“Hack the Constitution came about as a result of the work of the ConCourt,” says Adam Oxford, founding member, Hack the Constitution. “In the space of a few months, it had passed judgement on housing issues, the Vodacom Please Call Me case, and Thuli Madonsela’s Nklandla report. It dawned on us that few people – including the journalists writing about it – really understood its mandate. Why was Please Call Me a constitutional issue? And, more worryingly, it became apparent that a lot of people would like to change the Constitution if they could.”

The worrying thing is not that the Constitution could be amended. In its short 20-year lifespan, it's has been amended more times than the 240-year-old US Constitution. Updates are not, per se, a bad thing, Oxford says. But when changes to the fundamental law of the land are made, they should be made from an informed position. And right now, the tools to be informed don’t exist.

Oxford adds: “After the end of aparthied, the authors of the Constitution wanted to create a document that guaranteed the horrors of that period could not ever happen again. It is thorough, it is not overly dense in terms of legal language and it absolutely guarantees that everyone is entitled to the same rights and considerations before the law. It has allowed South Africa to be a world leader in the fields of equality (like gay marriage) and is used almost daily to win rights for those who need its protection most.”

Hack the Constitution has set itself the giddy goal of creating a resource where people can search the text of the Constitution and find helpful annotations that explain the jargon, the charters, the roles and the law. It is to be available in all 11 languages and, ultimately, will hopefully spread its wings to include other areas such as the Cybercrimes Bill or the Film & Publications Board Amendment Bill.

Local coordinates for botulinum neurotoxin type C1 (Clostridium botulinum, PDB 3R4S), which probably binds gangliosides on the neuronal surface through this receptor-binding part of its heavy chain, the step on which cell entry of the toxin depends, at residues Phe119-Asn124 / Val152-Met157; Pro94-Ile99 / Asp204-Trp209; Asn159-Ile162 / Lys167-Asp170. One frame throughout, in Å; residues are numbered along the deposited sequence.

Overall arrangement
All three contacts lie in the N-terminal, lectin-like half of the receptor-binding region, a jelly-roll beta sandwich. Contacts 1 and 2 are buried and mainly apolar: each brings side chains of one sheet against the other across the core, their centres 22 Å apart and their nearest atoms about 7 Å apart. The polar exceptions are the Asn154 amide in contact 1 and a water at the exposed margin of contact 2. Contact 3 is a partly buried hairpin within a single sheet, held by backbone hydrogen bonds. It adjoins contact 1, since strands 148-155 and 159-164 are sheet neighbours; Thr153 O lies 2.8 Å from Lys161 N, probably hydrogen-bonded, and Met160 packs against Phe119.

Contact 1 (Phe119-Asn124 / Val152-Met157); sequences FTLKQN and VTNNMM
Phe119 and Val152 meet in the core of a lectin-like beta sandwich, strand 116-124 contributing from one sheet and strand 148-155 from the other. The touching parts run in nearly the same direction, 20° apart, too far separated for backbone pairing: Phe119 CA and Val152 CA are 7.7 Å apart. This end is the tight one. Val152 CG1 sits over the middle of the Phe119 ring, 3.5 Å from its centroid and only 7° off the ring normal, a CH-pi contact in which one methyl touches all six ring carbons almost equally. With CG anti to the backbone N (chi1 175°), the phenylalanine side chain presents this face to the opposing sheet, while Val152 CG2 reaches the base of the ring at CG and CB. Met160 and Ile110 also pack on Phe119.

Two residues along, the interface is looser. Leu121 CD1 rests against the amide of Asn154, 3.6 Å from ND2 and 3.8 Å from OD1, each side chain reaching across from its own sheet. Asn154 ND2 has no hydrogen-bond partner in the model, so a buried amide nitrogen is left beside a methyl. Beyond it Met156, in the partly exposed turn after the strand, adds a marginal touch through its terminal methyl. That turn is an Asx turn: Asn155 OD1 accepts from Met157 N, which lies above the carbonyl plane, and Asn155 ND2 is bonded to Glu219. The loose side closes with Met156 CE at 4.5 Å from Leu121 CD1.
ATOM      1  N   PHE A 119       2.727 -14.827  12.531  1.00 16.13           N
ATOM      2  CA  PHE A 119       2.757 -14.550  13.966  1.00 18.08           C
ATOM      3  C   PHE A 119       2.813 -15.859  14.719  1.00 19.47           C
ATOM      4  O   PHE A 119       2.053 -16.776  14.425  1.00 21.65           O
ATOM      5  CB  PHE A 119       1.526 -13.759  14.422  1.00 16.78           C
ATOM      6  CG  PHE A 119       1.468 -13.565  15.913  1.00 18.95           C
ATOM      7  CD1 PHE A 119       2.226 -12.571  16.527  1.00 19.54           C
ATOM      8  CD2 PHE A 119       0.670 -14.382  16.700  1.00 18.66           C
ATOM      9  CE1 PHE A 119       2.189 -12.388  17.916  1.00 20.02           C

Hack the information

Information is power. With it, people can make informed decisions about their lives and the choices they need to make. They can understand more about the people who lead them, and the organisations they opt to work with. It is also the theme that underpins work done by Code4SA, a non-profit civic technology lab that uses data and technology to drive informed decision-making and social change.

“People always talk about information being power, but I experienced this first-hand in a project that promoted access to medicines in South Africa,” says Adi Eyal, founder, Code4SA. “We compared public sector procurement prices of medicines across 14 SADC member states. There were massive differences in prices paid across borders. In one example, Botswana was paying ten times what the South African government was paying on one medicine, which resulted in them renegotiating terms with the supplier. They ended up saving $1.5m annually on that one medicine.”

Access to information can be more effective than anything else. Code4SA has developed several tools that drive this and help people in making informed decisions. Its tool offers price comparisons on medication – people type in the name of the medication and can see the maximum price a pharmacist is allowed to legally charge. It also helps people find lower priced generic alternatives.

“We have also created the tool, which helps voters find out who was contesting their wards in the recent government elections,” says Eyal. “Often the first time people find out about most of the candidates is at the voting booth and we wanted to make this information available ahead of time for more informed voting.”

Code4SA also liberates data that it feels should be accessible to South Africans, but isn’t. It has created sites that open up valuable information to anyone with a connection and a mobile device. These include:, which provides easy access to census and elections data,, which reveals how well a municipality is managing its money, and, which makes South Africa’s by-laws available for free in an easy to read format.